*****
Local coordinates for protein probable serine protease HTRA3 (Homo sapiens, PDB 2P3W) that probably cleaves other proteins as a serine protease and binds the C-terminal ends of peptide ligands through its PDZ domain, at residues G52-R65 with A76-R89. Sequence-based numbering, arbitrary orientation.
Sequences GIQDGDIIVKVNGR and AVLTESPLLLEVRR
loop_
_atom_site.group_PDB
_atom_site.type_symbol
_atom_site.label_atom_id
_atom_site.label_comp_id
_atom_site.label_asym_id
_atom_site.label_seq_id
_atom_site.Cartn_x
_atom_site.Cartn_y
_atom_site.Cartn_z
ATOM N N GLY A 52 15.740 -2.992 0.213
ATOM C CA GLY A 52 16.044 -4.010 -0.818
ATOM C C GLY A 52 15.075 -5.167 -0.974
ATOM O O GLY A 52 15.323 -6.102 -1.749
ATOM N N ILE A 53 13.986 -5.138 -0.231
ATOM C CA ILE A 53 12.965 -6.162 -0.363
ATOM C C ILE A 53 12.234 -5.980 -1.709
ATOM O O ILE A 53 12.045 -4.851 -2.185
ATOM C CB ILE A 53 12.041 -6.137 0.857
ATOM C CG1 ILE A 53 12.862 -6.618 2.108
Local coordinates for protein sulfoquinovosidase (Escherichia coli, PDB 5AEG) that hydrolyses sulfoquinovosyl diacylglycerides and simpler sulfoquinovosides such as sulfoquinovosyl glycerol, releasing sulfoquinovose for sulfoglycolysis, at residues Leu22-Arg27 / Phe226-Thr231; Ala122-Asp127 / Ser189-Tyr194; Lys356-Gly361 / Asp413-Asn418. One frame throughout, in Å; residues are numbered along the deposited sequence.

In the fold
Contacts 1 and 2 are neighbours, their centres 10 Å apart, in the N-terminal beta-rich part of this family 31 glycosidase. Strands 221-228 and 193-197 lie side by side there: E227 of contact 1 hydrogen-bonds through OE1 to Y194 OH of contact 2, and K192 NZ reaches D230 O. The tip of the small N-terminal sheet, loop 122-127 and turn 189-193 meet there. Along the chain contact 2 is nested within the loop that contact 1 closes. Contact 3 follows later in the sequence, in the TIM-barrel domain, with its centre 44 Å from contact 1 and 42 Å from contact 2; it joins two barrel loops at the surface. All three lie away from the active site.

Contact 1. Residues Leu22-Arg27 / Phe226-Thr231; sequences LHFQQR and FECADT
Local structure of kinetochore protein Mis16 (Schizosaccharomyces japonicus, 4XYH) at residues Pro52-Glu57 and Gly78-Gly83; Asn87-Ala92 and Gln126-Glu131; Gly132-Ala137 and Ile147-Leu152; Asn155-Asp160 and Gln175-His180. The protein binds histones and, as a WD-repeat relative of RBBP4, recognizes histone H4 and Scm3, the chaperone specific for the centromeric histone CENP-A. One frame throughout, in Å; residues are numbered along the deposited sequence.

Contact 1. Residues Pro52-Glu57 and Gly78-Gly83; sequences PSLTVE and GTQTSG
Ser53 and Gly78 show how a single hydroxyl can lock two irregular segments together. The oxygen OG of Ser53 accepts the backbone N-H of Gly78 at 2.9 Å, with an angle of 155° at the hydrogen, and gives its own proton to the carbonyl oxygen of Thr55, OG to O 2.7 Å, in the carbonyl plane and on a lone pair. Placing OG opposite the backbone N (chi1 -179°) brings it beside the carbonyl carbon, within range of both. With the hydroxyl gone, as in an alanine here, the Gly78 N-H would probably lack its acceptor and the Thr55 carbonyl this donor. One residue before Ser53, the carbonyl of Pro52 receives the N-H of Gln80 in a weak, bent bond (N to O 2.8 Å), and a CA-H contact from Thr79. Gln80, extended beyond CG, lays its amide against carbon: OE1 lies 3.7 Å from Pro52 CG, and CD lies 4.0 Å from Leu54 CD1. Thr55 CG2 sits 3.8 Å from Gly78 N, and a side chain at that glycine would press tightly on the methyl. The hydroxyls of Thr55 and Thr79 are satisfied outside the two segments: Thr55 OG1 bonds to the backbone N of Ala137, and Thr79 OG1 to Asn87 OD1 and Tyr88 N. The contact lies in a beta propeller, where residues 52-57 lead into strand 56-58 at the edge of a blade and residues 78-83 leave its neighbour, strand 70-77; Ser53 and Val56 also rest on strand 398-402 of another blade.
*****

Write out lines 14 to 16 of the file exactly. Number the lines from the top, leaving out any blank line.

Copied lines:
ATOM C CA GLY A 52 16.044 -4.010 -0.818
ATOM C C GLY A 52 15.075 -5.167 -0.974
ATOM O O GLY A 52 15.323 -6.102 -1.749